As impact investing becomes an increasingly popular investment philosophy, are creatives being left out of the equation? Upstart Co-Lab looks to create an ecosystem where impact investors can connect with funds, businesses, and real estate projects that drive social and environmental impact through the creative economy. Laura Callanan, the organization’s founder, and today’s guest, joins us to share why the creative economy should be a priority in the impact investing space. We begin by looking at current investing in the creative economy and the work Upstart Co-Lab is doing to make investments in creative industries more intentional. We hear about how they categorize industries and why the metrics of investing in these enterprises are the same as other impact investment metrics. Impact investors look for things like job creation, environmental impact, and community development, so investing in the creative economy should meet identical outcomes.
Laura anchors the theory she shares with incredible examples of social impact enterprises she has worked with over the years. As is clear from her evidence, creative entrepreneurs — because of their position in their communities — are still able to express themselves artistically, all while making a broader social impact. Our discussion also touches on the intersection of philanthropy and impact investing the need for the creative economy to tap into impact investment capital in light of minimal government funding, and Laura’s experience of becoming an entrepreneur later in life.
Check out the full conversation at one of the following links:
Key Points From This Episode
Why we should start saying “creative economy” in place of “art and culture”
Laura says when speaking with impact investors, “art and culture” suggests activities without clear financial returns or measurable social and environmental impact. This is an outdated way of thinking, but rather than trying to change this bias, why not reframe the idea? “Creative Economy” describes business activity in nearly 150 creative industries, and the word “economy” suggests there is money to be made.
What exactly might an artist ready to receive investment in the creative economy look like?
The artist Matthew Moore comes to mind. A fourth-generation family farmer, Matt had been making art on topics of where our food comes from and sustainability. (Think: giant ugly carrot sculptures). Now he has teamed up with a restaurant partner to democratize farm-to-table dining. The first location? in a public park. Matt’s creative practice and his social practice led him to launch a social purpose business that impact investors can invest in.
What impact investors look for in creative businesses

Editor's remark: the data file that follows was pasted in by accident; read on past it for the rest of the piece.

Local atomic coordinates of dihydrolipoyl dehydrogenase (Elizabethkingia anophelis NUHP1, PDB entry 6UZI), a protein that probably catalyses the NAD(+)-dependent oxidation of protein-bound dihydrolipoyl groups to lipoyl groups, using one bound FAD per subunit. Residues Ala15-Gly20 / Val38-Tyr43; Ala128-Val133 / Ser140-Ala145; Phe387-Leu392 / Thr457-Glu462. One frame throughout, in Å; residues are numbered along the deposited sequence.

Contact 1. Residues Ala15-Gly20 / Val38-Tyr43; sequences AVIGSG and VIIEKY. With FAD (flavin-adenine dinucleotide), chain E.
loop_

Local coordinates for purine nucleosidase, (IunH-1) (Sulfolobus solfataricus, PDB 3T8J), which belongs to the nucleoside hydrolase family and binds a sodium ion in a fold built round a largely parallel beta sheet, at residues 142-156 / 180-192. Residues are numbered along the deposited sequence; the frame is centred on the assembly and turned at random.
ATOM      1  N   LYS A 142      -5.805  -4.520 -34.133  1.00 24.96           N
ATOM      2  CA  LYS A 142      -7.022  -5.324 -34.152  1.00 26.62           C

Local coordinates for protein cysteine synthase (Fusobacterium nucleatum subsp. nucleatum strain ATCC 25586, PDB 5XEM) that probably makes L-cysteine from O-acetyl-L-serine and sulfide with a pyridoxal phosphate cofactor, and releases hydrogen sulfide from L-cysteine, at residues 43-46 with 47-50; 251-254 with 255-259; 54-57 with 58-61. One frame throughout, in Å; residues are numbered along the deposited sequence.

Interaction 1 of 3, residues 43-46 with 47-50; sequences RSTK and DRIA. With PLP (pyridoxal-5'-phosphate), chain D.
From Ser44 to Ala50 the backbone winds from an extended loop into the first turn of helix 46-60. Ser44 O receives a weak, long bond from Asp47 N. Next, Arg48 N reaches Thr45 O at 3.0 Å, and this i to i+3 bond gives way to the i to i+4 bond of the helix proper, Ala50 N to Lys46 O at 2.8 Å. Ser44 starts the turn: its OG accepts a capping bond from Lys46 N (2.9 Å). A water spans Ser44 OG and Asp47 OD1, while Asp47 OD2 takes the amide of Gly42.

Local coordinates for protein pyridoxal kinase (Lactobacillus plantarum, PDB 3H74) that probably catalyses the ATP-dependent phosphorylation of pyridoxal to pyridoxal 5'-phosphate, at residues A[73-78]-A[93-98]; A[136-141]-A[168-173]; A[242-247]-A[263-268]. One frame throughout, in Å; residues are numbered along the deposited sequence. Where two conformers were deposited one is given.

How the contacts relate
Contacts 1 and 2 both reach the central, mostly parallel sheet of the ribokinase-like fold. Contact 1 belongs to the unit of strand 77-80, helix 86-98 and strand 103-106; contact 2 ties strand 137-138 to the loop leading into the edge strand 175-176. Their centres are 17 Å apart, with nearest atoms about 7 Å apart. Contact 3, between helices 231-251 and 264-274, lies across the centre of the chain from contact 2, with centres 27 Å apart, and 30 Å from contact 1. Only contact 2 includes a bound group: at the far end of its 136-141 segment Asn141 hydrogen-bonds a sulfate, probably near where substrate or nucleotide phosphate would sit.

The short answer? The same things they want in any other business. Something sizeable and robust with a clear path to financial return. Besides that, they want to see a capable team committed to actual impact.
Why creatives may be better at adapting to changing circumstances
“Adaptability” is something many of us probably have on our resume. But are we actually? Events like the coronavirus pandemic may have called some of that into question. Laura argues that artists and other creatives may be already predisposed to be able to pivot in times of need. This is due to their general ability to embrace failure, the process of trial and error, and to see things not in just black and white.
“We recognized that if we started to frame the conversation around creative industries, the creative economy, which to us includes both businesses and real estate, that then you reveal a lot of investable opportunities that can drive social and environmental impact.” — Laura Callanan [0:03:42]
“Impact investors are looking for really integrated, inextricably linked impact in the opportunities that they’re considering.” — Laura Callanan [0:24:10]
“The people from the banks are not in conversation with the arts leaders. Building those bridges, creating those ties, that’s something that Upstart’s been working very hard at. That’s a piece that was missing previously, but all of the underlying facts were always present.” — Laura Callanan [0:32:26]
“In the US, there’s $17 trillion of sustainable and impact investment capital. If just a small fraction of that really big number could be intentionally thinking about arts, design, culture, heritage, and creativity, the businesses and the real estate developments that can accept investment as opposed to philanthropic support and use that investment capital to grow, that would be a really sizable important infusion of resources into the creative sector.” — Laura Callanan [0:34:05]
“As an entrepreneur is you need to hold on to your belief in that big idea and the long-term goal that you’re driving towards, and you need to be optimistic and intuitive and trust yourself.” — Laura Callanan [0:35:51]
“Everyone has the potential to be investing in a sustainable and impactful way.” — Laura Callanan [0:37:59]
Coming Up Next
Next week, hear from Bret Kugelmass of the Energy Impact Center. He’ll be talking about nuclear energy and argues for why it is the single most effective solution to our climate change problem. Be sure to subscribe so you don’t miss it, leave us a rating so we can keep the podcast growing, and take a look at our shareable materials on our website or on our Instagram.
Links Mentioned in Today’s Episode
Laura Callanan on LinkedIn
Impact Everywhere with Gary Bolles
Nesta Arts Impact Fund
Center for Advancement of Social Entrepreneurship
Mary Stuart Masterson
Beth Davenport on LinkedIn
Patrick Robinson on LinkedIn
Great Minds Don’t Think Alike
UPenn Social Impact of the Arts Project
National Endowment for the Arts
Energy Impact Center